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Any proposal to police political advertising is a form of censorship.
I cannot feel comfortable at the idea of establishing new forms of censorship, but I also believe that it must be done.
It seems to me that, for truth in political advertising to be effective, it must be timely. For that to happen, all political ads would need to be authorised – probably by the AEC.
Even supposing we are able to find a meaningful definition of a ‘political advertisement’, I seriously doubt we have the means to police the many forms by which such advertising can be delivered in a world of digital social media. Never mind next week, or next year.
We have seen disinformation flash into the general consciousness through social media, immediately to have the sources disappear without trace.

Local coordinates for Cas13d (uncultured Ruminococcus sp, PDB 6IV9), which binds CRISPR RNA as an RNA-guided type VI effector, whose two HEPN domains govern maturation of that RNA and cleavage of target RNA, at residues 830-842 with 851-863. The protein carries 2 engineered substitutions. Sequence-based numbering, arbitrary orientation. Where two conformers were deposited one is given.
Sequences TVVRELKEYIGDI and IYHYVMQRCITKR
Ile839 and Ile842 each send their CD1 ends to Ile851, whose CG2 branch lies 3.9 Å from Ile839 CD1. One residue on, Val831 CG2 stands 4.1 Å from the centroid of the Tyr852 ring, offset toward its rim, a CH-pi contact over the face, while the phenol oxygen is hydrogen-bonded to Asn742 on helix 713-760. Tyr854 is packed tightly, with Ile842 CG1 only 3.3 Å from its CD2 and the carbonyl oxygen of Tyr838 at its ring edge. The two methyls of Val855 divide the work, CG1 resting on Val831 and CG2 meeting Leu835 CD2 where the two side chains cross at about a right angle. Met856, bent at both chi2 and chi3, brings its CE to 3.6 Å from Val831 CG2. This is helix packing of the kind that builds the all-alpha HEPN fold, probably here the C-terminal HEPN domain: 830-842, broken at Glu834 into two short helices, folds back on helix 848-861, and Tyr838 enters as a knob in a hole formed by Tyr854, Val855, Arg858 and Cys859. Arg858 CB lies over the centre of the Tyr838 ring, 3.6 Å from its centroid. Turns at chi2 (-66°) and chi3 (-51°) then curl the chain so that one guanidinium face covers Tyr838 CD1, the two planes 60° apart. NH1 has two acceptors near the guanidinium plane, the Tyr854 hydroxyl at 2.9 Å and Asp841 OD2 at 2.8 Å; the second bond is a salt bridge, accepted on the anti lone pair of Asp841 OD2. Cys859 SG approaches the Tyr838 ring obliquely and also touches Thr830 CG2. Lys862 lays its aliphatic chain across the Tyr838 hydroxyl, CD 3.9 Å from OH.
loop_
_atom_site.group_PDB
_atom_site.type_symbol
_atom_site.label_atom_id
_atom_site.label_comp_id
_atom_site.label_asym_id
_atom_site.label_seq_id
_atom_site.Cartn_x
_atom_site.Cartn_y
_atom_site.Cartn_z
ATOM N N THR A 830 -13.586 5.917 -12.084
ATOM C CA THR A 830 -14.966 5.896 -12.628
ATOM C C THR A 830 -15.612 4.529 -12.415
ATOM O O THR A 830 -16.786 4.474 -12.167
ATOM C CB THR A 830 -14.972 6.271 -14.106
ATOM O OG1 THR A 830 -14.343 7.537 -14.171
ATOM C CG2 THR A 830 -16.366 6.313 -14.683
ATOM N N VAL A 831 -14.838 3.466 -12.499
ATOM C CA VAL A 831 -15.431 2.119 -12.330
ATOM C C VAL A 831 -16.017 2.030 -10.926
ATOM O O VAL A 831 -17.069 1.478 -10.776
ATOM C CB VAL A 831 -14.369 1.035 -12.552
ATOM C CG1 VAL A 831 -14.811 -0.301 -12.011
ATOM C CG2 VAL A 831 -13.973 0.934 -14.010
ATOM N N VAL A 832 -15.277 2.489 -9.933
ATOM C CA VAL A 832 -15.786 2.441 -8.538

Might the new definition include any opinion expressed in any medium, I wonder?
I applauded through the half a century in which we climbed out of the censorship trough of the mid-1900s. But, to change metaphors, we threw the baby out with the bathwater. Once we can no longer agree on standards of decent debate, government censorship of certain public communications again becomes necessary.
It won’t be easy, particularly in a climate in which governments don’t attempt ‘difficult’.